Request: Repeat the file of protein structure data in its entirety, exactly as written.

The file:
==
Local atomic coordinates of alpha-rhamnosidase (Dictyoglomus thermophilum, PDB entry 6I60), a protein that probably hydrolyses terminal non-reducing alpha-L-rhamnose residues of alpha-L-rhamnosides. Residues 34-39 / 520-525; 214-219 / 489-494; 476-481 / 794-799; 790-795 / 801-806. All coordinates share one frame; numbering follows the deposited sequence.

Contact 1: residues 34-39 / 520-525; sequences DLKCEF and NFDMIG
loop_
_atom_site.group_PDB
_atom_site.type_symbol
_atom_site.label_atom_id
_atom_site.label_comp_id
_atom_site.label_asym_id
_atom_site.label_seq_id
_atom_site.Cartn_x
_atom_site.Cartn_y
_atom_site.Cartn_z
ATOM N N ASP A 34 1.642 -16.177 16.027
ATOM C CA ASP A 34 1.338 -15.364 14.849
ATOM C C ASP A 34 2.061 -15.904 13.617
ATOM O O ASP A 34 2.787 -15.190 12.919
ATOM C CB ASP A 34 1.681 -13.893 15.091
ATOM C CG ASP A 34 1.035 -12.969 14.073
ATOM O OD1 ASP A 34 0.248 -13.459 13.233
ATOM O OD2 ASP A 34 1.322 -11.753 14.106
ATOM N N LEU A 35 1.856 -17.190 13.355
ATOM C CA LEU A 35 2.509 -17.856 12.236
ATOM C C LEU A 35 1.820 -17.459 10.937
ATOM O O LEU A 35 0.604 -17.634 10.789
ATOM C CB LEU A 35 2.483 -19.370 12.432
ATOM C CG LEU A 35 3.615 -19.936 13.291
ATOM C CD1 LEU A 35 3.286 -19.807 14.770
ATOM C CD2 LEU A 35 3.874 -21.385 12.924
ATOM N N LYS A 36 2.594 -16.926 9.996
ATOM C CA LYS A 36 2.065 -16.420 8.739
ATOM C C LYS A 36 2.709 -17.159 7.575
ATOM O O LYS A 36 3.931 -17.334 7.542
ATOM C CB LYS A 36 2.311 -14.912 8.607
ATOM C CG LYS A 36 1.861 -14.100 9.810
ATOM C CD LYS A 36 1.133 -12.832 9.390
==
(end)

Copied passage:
Local atomic coordinates of alpha-rhamnosidase (Dictyoglomus thermophilum, PDB entry 6I60), a protein that probably hydrolyses terminal non-reducing alpha-L-rhamnose residues of alpha-L-rhamnosides. Residues 34-39 / 520-525; 214-219 / 489-494; 476-481 / 794-799; 790-795 / 801-806. All coordinates share one frame; numbering follows the deposited sequence.

Contact 1: residues 34-39 / 520-525; sequences DLKCEF and NFDMIG
loop_
_atom_site.group_PDB
_atom_site.type_symbol
_atom_site.label_atom_id
_atom_site.label_comp_id
_atom_site.label_asym_id
_atom_site.label_seq_id
_atom_site.Cartn_x
_atom_site.Cartn_y
_atom_site.Cartn_z
ATOM N N ASP A 34 1.642 -16.177 16.027
ATOM C CA ASP A 34 1.338 -15.364 14.849
ATOM C C ASP A 34 2.061 -15.904 13.617
ATOM O O ASP A 34 2.787 -15.190 12.919
ATOM C CB ASP A 34 1.681 -13.893 15.091
ATOM C CG ASP A 34 1.035 -12.969 14.073
ATOM O OD1 ASP A 34 0.248 -13.459 13.233
ATOM O OD2 ASP A 34 1.322 -11.753 14.106
ATOM N N LEU A 35 1.856 -17.190 13.355
ATOM C CA LEU A 35 2.509 -17.856 12.236
ATOM C C LEU A 35 1.820 -17.459 10.937
ATOM O O LEU A 35 0.604 -17.634 10.789
ATOM C CB LEU A 35 2.483 -19.370 12.432
ATOM C CG LEU A 35 3.615 -19.936 13.291
ATOM C CD1 LEU A 35 3.286 -19.807 14.770
ATOM C CD2 LEU A 35 3.874 -21.385 12.924
ATOM N N LYS A 36 2.594 -16.926 9.996
ATOM C CA LYS A 36 2.065 -16.420 8.739
ATOM C C LYS A 36 2.709 -17.159 7.575
ATOM O O LYS A 36 3.931 -17.334 7.542
ATOM C CB LYS A 36 2.311 -14.912 8.607
ATOM C CG LYS A 36 1.861 -14.100 9.810
ATOM C CD LYS A 36 1.133 -12.832 9.390